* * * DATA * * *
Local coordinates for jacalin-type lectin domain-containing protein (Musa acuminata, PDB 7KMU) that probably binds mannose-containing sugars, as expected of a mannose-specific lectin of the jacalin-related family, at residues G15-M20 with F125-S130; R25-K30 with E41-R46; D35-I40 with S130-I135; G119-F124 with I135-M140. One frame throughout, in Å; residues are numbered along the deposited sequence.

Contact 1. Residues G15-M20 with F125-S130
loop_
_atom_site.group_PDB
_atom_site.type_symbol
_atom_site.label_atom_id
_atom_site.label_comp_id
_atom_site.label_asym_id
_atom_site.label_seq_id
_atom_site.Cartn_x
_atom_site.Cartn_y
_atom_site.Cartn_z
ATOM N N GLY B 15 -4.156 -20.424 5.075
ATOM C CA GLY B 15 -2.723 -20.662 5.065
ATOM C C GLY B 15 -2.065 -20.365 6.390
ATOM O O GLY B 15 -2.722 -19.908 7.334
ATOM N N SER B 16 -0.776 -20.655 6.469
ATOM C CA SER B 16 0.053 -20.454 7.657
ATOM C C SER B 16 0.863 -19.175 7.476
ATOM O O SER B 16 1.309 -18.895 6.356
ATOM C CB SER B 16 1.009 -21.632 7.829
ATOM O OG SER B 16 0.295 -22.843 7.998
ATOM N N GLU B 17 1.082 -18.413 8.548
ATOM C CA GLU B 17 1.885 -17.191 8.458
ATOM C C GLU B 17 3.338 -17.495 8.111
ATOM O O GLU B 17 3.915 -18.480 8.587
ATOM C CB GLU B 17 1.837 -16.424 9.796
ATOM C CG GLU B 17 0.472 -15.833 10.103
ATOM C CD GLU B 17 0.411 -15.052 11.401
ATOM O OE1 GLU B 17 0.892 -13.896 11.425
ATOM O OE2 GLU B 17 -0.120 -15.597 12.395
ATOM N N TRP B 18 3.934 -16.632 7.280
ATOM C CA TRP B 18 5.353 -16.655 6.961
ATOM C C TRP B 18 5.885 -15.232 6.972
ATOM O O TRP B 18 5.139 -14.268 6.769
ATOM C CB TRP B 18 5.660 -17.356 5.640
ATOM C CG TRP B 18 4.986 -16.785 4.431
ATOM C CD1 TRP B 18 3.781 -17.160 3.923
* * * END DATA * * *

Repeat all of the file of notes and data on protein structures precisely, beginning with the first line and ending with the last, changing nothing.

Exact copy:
Local coordinates for jacalin-type lectin domain-containing protein (Musa acuminata, PDB 7KMU) that probably binds mannose-containing sugars, as expected of a mannose-specific lectin of the jacalin-related family, at residues G15-M20 with F125-S130; R25-K30 with E41-R46; D35-I40 with S130-I135; G119-F124 with I135-M140. One frame throughout, in Å; residues are numbered along the deposited sequence.

Contact 1. Residues G15-M20 with F125-S130
loop_
_atom_site.group_PDB
_atom_site.type_symbol
_atom_site.label_atom_id
_atom_site.label_comp_id
_atom_site.label_asym_id
_atom_site.label_seq_id
_atom_site.Cartn_x
_atom_site.Cartn_y
_atom_site.Cartn_z
ATOM N N GLY B 15 -4.156 -20.424 5.075
ATOM C CA GLY B 15 -2.723 -20.662 5.065
ATOM C C GLY B 15 -2.065 -20.365 6.390
ATOM O O GLY B 15 -2.722 -19.908 7.334
ATOM N N SER B 16 -0.776 -20.655 6.469
ATOM C CA SER B 16 0.053 -20.454 7.657
ATOM C C SER B 16 0.863 -19.175 7.476
ATOM O O SER B 16 1.309 -18.895 6.356
ATOM C CB SER B 16 1.009 -21.632 7.829
ATOM O OG SER B 16 0.295 -22.843 7.998
ATOM N N GLU B 17 1.082 -18.413 8.548
ATOM C CA GLU B 17 1.885 -17.191 8.458
ATOM C C GLU B 17 3.338 -17.495 8.111
ATOM O O GLU B 17 3.915 -18.480 8.587
ATOM C CB GLU B 17 1.837 -16.424 9.796
ATOM C CG GLU B 17 0.472 -15.833 10.103
ATOM C CD GLU B 17 0.411 -15.052 11.401
ATOM O OE1 GLU B 17 0.892 -13.896 11.425
ATOM O OE2 GLU B 17 -0.120 -15.597 12.395
ATOM N N TRP B 18 3.934 -16.632 7.280
ATOM C CA TRP B 18 5.353 -16.655 6.961
ATOM C C TRP B 18 5.885 -15.232 6.972
ATOM O O TRP B 18 5.139 -14.268 6.769
ATOM C CB TRP B 18 5.660 -17.356 5.640
ATOM C CG TRP B 18 4.986 -16.785 4.431
ATOM C CD1 TRP B 18 3.781 -17.160 3.923